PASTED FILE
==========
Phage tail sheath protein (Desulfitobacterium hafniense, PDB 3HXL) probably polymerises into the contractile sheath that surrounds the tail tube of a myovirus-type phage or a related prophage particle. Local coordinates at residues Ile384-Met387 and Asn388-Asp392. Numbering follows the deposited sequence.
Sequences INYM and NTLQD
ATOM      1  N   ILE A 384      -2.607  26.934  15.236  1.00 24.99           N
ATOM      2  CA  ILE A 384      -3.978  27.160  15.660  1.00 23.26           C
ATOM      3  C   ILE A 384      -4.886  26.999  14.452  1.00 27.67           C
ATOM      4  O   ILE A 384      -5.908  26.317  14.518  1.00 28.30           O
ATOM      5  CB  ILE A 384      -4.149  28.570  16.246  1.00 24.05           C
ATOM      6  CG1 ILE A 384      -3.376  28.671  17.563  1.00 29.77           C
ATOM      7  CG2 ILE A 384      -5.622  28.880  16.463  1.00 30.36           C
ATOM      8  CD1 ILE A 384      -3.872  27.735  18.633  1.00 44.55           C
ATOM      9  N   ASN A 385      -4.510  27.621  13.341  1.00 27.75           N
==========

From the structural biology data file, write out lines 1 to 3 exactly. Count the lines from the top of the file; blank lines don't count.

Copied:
Phage tail sheath protein (Desulfitobacterium hafniense, PDB 3HXL) probably polymerises into the contractile sheath that surrounds the tail tube of a myovirus-type phage or a related prophage particle. Local coordinates at residues Ile384-Met387 and Asn388-Asp392. Numbering follows the deposited sequence.
Sequences INYM and NTLQD
ATOM      1  N   ILE A 384      -2.607  26.934  15.236  1.00 24.99           N